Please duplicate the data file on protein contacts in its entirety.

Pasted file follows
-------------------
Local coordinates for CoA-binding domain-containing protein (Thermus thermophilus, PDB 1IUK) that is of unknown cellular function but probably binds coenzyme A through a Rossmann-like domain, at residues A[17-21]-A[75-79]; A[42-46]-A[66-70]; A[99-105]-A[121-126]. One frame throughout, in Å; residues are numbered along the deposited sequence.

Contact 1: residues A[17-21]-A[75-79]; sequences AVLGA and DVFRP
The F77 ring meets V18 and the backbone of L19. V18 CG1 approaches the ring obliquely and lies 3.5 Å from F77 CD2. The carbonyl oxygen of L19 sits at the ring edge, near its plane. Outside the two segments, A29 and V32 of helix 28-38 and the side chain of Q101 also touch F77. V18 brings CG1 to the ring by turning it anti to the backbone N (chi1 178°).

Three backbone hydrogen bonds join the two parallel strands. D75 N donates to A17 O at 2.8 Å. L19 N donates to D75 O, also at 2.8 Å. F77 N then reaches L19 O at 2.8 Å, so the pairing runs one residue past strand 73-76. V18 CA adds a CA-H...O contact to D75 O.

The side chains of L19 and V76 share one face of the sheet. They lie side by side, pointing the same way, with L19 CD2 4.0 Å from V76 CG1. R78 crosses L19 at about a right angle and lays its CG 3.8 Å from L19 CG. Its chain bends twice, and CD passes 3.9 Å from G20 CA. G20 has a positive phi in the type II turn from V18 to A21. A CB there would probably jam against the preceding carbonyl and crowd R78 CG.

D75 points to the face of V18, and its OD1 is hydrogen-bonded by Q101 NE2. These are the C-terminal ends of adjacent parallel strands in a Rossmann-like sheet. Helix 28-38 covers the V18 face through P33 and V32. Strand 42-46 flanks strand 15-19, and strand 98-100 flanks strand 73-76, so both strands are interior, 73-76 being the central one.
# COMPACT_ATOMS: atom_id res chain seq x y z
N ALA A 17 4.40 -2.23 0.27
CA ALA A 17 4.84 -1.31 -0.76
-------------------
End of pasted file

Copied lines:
Local coordinates for CoA-binding domain-containing protein (Thermus thermophilus, PDB 1IUK) that is of unknown cellular function but probably binds coenzyme A through a Rossmann-like domain, at residues A[17-21]-A[75-79]; A[42-46]-A[66-70]; A[99-105]-A[121-126]. One frame throughout, in Å; residues are numbered along the deposited sequence.

Contact 1: residues A[17-21]-A[75-79]; sequences AVLGA and DVFRP
The F77 ring meets V18 and the backbone of L19. V18 CG1 approaches the ring obliquely and lies 3.5 Å from F77 CD2. The carbonyl oxygen of L19 sits at the ring edge, near its plane. Outside the two segments, A29 and V32 of helix 28-38 and the side chain of Q101 also touch F77. V18 brings CG1 to the ring by turning it anti to the backbone N (chi1 178°).

Three backbone hydrogen bonds join the two parallel strands. D75 N donates to A17 O at 2.8 Å. L19 N donates to D75 O, also at 2.8 Å. F77 N then reaches L19 O at 2.8 Å, so the pairing runs one residue past strand 73-76. V18 CA adds a CA-H...O contact to D75 O.

The side chains of L19 and V76 share one face of the sheet. They lie side by side, pointing the same way, with L19 CD2 4.0 Å from V76 CG1. R78 crosses L19 at about a right angle and lays its CG 3.8 Å from L19 CG. Its chain bends twice, and CD passes 3.9 Å from G20 CA. G20 has a positive phi in the type II turn from V18 to A21. A CB there would probably jam against the preceding carbonyl and crowd R78 CG.

D75 points to the face of V18, and its OD1 is hydrogen-bonded by Q101 NE2. These are the C-terminal ends of adjacent parallel strands in a Rossmann-like sheet. Helix 28-38 covers the V18 face through P33 and V32. Strand 42-46 flanks strand 15-19, and strand 98-100 flanks strand 73-76, so both strands are interior, 73-76 being the central one.
# COMPACT_ATOMS: atom_id res chain seq x y z
N ALA A 17 4.40 -2.23 0.27
CA ALA A 17 4.84 -1.31 -0.76